Paracetamol: Four side effects when you go to the toilet – recent warning issued
Coronavirus: Paracetamol 'superior' to ibuprofen says expert
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The usual dose for adults is one or two 500mg tablets up to four times in 24 hours. Taking the painkiller may cause certain side effects in people, and the NHS warns that you should not be tempted to increase the dose or to take a double dose if your pain is very bad. Taking the drug to help relieve whatever mild ailment you are suffering from can be beneficial, however you should never exceed the recommended dose.
Recently, researchers at the University of Edinburgh warned that patients who have a long-term prescription for the painkiller, usually used for the treatment of chronic pain, should opt for the lowest effective dose for the shortest possible time.
This is because regular paracetamol use by people with high blood pressure could increase the risk of heart disease and stroke.
There are also a number of side effects to be aware of, and you may need to see a health professional for some.
Hussain Abdeh, Superintendent Pharmacist at Medicine Direct explained: “Although rare, paracetamol can cause a wide range of side effects that can affect different areas of the body.”
He said: “Rare side effects of paracetamol include bloody or black stools that resemble tar in texture.
“Some people may have bloody or cloudy urine or find that the amount of urine they pass is suddenly much lower than usual.”
He added: “Rarely, taking paracetamol can result in skin reactions including itching, hives, or a rash.”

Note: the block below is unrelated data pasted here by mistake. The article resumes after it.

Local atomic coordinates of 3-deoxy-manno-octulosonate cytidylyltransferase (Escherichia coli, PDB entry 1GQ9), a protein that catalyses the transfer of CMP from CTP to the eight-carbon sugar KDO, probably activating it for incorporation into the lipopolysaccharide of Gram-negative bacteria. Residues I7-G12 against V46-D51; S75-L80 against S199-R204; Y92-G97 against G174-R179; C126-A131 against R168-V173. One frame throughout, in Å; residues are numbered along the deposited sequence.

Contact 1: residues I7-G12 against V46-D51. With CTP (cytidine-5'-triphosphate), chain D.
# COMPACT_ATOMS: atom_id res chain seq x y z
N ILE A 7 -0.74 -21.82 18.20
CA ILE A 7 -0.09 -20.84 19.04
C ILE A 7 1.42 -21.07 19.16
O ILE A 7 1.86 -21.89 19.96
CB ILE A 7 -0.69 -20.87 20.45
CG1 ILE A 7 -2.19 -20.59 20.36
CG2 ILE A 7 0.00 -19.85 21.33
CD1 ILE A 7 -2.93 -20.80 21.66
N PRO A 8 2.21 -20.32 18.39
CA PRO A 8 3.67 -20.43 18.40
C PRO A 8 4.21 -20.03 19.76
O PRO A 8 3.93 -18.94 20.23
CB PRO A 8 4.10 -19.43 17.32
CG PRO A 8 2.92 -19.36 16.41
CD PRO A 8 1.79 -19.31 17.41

The pharmacist said: “These could be symptoms of an allergic reaction to the medicine. Some people may even find that they have unexplained bruising or bleeding; this is a rare side effect of taking paracetamol.”
He added: “If you experience a fever either with or without chills that are not related to the condition you took the medicine for and were not there before you took paracetamol, it may be a side effect of this medication.”
“If you experience any of these side effects after taking paracetamol, you are advised to call 111 for advice. It is always recommended that you thoroughly read the patient information leaflet that will come with your medicine before you start to take it.
“Here, you will find a comprehensive list of known side effects, as well as information on how likely they are to affect you and what to do if you get them,” he said.
Also do not exceed your recommended dose. The NHS says: “Taking one or two extra tablets by accident is unlikely to be harmful, as long as you do not take more than eight tablets in 24 hours. Wait at least 24 hours before taking any more paracetamol.”
Though the incidence of side effects is rare for the drug, some signs of a reaction can occur shortly after ingestion.
Notably, if lips become swollen shortly after administration, you should seek emergency medical help.
The website Drugs, warns of other side effects that should not be ignored.
It states: “Stop using [paracetamol] and call your doctor at once if you have a serious side effect such as low fever with nausea, stomach pain, and loss of appetite, dark urine, clay-coloured stools, or jaundice (yellowing of the skin or eyes).”
The NHS says: “Taking too much paracetamol can be dangerous and you may need treatment.”
If you need to go to your nearest A&E, the NHS says that you should take the paracetamol packet or leaflet inside it plus any remaining medicine with you.
It adds: “Do not take paracetamol alongside other medicines that contain paracetamol. If you take two different medicines that contain paracetamol, there’s a risk of overdose.”
For people who find it difficult to swallow tablets or capsules, paracetamol is also available as a syrup or as soluble tablets that dissolve in water to make a drink.
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